by Jas Faulkner
I got the email from Sam and Tab shortly before the first of the month:
Can you come to Memphis? It’s a coven meeting and you’re invited!
Why yes, that is coded speech. Sam usually sends her invitations to coven gatherings via owl or white mice in a pumpkin. But seriously, the girls are secretive about their professional gatherings and for good reason. In the early days of the event, they were sometimes overrun by wannabe writers looking for that magic something that would get them published and readers seeking galleys before their favourite authors’ latest hit the shelves. The attendees are all booksellers except for the occasional guest from the book trade or an author or a book jacket artist or somesuch person who shares their insight and experience and usually brings some very sweet swag. In return they get a smallish honorarium and a long weekend at the B and B.
When I reached the location for the latest booksellerpalooza, some of the guests were regarding Tab with a mix of bemusement and consternation. It turned out that she told an overly curious passerby that the meeting was for Furries*. While this might have scared off most people, the person in question turned out to be someone who loved to get her, um, jollies dressed as a panda. I’m still waiting for the explanation as to how the girls extricated themselves from that little crisis.
That would have to wait, as our conference room was ready and it turned out that the nearly forty attendees were dying for lunch, schmoozing, and then the main event. Lunch was -dear God- Garibaldi’s Pizza. New Yorkers love their salty, oily slices that you can fold into a paper airplane shape. Chicago boasts the ballast of deep dish pizza. If you’ve ever spent any time in Memphis, especially around the campus of Tiger High, you’ve seen the ubiquitous green and white cups from Garibaldi’s used as everything from spit jars to paintbrush holders. Memphians love their Garibaldi’s Pizza. It is sin on a crust. People bring Garibaldi’s BBQ pizza to the crossroads in Mississippi when they’re looking for favours from Legba. It is that good.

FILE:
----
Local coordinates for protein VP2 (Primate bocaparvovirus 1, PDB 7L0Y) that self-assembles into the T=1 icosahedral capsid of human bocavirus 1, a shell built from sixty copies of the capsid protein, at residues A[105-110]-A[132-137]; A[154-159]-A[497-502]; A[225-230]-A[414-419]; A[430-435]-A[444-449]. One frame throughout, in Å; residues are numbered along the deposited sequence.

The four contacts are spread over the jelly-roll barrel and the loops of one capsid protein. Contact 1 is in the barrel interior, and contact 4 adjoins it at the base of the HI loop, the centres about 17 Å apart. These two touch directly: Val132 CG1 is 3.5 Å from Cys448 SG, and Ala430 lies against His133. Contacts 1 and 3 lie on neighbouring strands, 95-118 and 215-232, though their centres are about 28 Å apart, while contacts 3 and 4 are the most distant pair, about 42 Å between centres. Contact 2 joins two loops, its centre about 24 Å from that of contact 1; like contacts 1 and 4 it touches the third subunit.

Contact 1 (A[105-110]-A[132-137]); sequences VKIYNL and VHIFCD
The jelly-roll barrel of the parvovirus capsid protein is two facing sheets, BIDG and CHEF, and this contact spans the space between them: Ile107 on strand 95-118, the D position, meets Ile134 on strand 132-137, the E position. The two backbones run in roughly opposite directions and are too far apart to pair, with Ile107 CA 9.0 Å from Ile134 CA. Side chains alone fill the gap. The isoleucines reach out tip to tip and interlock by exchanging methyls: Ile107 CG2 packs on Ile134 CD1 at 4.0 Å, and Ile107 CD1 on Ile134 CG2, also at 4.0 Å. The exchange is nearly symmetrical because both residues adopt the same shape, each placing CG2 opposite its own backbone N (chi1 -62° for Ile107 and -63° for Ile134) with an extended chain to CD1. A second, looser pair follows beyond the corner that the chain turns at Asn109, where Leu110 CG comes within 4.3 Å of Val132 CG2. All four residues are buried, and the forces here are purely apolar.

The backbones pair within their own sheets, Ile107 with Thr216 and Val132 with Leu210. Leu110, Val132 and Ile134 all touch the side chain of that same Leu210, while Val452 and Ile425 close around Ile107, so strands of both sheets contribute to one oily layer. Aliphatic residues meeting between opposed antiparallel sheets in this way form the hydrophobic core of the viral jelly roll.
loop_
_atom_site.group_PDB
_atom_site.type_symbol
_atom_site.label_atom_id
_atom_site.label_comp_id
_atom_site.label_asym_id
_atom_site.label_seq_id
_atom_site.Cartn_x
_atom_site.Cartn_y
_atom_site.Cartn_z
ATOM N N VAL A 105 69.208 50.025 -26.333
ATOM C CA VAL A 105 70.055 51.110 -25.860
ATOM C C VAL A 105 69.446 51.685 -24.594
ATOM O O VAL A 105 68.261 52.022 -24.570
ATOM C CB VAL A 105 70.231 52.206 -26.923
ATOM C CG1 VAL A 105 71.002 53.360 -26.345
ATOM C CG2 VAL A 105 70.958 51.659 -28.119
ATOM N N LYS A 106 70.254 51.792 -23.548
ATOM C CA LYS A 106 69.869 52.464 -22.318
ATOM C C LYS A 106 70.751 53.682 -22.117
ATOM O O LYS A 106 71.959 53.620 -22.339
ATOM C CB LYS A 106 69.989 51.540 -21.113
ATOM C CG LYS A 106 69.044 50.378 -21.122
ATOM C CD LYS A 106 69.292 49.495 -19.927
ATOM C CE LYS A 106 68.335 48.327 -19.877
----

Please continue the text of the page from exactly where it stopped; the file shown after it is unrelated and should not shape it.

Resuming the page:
As we chatted over a little pizza and a lot of green salad, the Sam waved to a woman at the buffet line.
As soon as she approached our table with her friends, I recognised her as a fellow Opryland/Acuff alumnus. Like all of us who wrangled fans, celebrities, and celebrity-manques in the late 80s’, Shelley** was a little thicker and greyer, but still basically the same compact little terrier of a woman who could herd large, bellicose corporate country artists to the right studio at The Nashville Network and talk addled fans in search of their favourite singing sweetheart away from the side doors of the New Opry. She was accompanied by Devin***, a smiling bear of a guy who wore a Nudie’s style jacket covered with portraits of Elvis during his young and beautiful phase. Bringing up the rear was Shelley’s intern, Ashley****, a sweet-faced young woman in a business suit who turned into a wisecracking cowgirl as soon as she figured out she was in friendly company.
The three of them were professional celebrity/author handlers and the guests of honour for this event. In return for agreeing to not rat out the participants, I was given pizza and permission to write about the handlers’ panel discussion.
Shelly started the presentation by offering a description of what she and her cohorts do.
“We have been called glorified babysitters. The more literate among our bosses sometimes refer to us as geishas of the Beaux Arts. There’s some truth to both of those descriptors. We are the caretakers of artists and dignitaries of all sorts when they come to town.
“Here is what a typical job is like for us: